Carl Leonard from Forcepoint tells us what companies can do to ensure their security protection is up to scratch
The almost endless stream of high-end data breaches affecting some of the world’s biggest organisations in the last 18 months highlights the fact that no business is safe from being hacked. From the massive data breach suffered by Target to the high profile leak of Ashley Madison members’ details, it’s clear that every business has to be aware of the latest threats they face from cybercriminals.
We are seeing a surprising shift to attack activity on commercial targets that exhibit characteristics typically observed in nation-state related attacks that aim to disturb economies, disrupt consumer confidence and drive political agendas. For example, health insurance provider Anthem found its name making headlines for all the wrong reasons after cybercriminals stole information on tens of millions of its customers.
Attackers are increasingly going out of their way to disguise their origins, their methods and their sources to gain access to their desired data, with the most popular methods observed:
- Breaking the chain of traceability through the use of the free software TOR (The Onion Router), which enables users to prevent people from learning their location or understanding their browsing habits on web browsers and instant messaging platforms
- Using compromised websites that have been registered by an unrelated third-party to implicate the registrant in the attack, rather than the attacker
- Using bulletproof hosting providers that refuse to cooperate with abuse notifications or law enforcement requests
- Creating a complex series of redirect chains, which are set to function only for the target organisation and only function for a single use
- Recycling codes, meaning the attacker using it is likely not to be the original author of the code
- Deliberate insertion of misleading strings, website addresses and code paths into malicious binary files
- Obscuring DNS paths by using frequently changing IP addresses
The natural reaction for many businesses in the wake of an attack is to seek out who has gone to the huge effort to attack them on such a scale. However, it is particularly difficult to assign attribution correctly given the ease with which hackers can spoof information, circumvent logging and tracking or otherwise remain anonymous, as outlined above.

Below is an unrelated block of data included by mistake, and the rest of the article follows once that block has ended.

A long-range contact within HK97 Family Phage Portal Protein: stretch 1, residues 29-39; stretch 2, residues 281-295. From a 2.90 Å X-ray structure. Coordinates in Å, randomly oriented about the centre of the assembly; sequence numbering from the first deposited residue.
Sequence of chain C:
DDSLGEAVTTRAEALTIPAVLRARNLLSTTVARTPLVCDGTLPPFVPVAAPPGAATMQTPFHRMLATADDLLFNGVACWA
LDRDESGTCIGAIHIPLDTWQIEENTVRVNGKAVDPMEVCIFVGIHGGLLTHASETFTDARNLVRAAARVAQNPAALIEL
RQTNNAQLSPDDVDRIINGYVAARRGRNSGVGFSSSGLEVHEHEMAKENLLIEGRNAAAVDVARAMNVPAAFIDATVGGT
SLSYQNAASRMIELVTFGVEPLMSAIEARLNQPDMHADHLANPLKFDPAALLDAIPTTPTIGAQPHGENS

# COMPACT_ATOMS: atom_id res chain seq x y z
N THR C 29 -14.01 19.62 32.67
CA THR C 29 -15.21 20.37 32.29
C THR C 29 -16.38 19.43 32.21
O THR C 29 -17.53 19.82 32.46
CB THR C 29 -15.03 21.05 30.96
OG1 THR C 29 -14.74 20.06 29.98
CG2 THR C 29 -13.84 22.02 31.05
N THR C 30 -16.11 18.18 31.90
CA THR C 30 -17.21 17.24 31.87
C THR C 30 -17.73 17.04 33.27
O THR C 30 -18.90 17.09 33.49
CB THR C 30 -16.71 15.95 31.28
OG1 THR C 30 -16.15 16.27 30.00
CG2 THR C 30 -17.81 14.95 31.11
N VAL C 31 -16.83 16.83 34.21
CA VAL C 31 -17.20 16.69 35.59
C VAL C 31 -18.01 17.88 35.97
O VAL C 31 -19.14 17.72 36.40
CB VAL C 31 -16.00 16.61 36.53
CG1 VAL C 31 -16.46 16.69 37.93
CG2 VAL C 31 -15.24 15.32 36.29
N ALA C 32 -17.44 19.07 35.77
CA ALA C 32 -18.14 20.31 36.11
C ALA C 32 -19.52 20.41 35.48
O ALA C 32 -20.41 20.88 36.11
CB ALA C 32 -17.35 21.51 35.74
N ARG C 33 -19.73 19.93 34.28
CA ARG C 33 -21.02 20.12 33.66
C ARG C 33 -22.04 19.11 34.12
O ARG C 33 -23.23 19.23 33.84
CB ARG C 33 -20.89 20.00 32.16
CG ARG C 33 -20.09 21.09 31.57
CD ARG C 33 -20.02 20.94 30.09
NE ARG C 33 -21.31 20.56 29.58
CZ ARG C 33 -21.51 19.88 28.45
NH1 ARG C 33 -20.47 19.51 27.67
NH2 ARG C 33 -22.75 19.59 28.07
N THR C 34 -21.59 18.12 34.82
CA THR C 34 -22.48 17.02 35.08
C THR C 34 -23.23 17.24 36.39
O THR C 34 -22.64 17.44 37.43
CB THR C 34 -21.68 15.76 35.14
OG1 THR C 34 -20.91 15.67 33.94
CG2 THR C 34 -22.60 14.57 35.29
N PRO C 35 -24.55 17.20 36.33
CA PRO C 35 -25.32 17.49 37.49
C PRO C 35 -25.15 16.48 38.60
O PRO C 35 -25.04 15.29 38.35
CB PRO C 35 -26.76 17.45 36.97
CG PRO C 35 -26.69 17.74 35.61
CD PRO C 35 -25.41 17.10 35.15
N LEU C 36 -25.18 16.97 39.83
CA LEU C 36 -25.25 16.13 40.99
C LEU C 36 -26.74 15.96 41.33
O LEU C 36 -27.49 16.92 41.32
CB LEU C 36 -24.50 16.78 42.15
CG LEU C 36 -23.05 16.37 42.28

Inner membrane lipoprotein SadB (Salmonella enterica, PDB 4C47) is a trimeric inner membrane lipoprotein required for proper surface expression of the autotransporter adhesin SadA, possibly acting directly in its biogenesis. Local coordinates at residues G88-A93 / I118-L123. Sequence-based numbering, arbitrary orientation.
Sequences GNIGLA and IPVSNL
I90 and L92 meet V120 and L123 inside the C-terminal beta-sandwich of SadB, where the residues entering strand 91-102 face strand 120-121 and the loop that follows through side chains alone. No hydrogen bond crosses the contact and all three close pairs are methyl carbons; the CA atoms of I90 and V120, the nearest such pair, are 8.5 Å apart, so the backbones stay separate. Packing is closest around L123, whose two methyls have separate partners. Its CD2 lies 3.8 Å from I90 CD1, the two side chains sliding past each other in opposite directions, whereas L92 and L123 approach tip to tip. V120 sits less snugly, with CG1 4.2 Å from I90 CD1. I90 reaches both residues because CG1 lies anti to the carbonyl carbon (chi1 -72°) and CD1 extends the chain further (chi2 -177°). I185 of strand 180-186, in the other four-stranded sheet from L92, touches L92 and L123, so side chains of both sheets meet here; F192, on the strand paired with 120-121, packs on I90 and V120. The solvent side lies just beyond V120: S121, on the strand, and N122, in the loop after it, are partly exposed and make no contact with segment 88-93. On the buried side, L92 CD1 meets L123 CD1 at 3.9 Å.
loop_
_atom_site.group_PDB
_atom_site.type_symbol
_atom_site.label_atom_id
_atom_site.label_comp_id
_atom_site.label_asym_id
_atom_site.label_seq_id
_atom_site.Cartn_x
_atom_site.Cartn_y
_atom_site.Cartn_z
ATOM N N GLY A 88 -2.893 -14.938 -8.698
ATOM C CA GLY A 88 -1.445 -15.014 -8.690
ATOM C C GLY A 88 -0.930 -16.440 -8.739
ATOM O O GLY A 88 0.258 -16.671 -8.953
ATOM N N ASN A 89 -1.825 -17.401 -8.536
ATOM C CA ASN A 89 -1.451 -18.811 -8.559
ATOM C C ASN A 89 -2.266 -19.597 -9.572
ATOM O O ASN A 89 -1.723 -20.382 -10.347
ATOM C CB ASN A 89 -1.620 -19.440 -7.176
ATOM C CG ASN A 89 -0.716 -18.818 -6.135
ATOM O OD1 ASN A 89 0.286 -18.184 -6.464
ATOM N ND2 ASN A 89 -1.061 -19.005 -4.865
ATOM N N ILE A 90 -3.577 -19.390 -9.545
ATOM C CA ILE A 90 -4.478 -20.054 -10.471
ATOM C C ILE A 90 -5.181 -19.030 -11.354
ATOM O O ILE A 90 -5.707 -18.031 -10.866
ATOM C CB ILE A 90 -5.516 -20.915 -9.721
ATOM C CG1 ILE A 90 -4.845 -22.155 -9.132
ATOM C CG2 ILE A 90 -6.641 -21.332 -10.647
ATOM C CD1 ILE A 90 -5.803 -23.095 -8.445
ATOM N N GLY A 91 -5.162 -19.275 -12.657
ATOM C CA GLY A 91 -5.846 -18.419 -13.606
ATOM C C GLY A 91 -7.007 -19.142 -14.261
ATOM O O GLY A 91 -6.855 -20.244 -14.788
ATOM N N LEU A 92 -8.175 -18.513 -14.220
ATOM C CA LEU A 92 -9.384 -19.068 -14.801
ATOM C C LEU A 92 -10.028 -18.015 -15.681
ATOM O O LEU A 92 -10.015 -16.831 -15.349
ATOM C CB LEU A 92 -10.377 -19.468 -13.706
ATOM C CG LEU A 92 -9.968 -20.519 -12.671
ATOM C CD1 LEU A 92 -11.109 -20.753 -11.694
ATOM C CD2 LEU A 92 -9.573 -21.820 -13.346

A further difficulty is that analysis of the same circumstantial evidence can often lead to widely different conclusions and waste valuable business continuity time, especially when implementing a data breach response plan. With that in mind, the attribution process is best left to law enforcement agencies and expert trained third-party organisations.
Rather than being fixated on chasing down the hacker, companies should instead be focusing their attentions on the tools, techniques and procedures of their adversary (TTP). This gives businesses a better chance of defeating the next attack or attacker that uses a combination of the same TTP – especially as malware authors share TTP. Businesses that suspect they are dealing with a nation-state attack could in fact be dealing with a much more junior attacker that has simply acquired tools previously used by nation-state actors.
The need to improve security defences to learn from previous failures and address possible future attacks has to be a high priority that should be taken up appropriately by the IT team, while working with professional investigators with the necessary skills and resources.
Businesses should focus on a forensic investigation that profiles the attacker, but only to the extent of understanding their intent and techniques. They can then adjust their defences and processes to maintain an adaptive security approach and prepare necessary statements for senior management, investors, customers and the public.
Having the right balance between their priorities will maximise IT’s contribution to the organisation and ensure the business is appropriately prepared for future attacks. Businesses must ensure they do not get distracted by chasing attribution breadcrumbs, but instead focus their limited resources on threat prevention and remediation.
Carl Leonard is principal security analyst at Forcepoint
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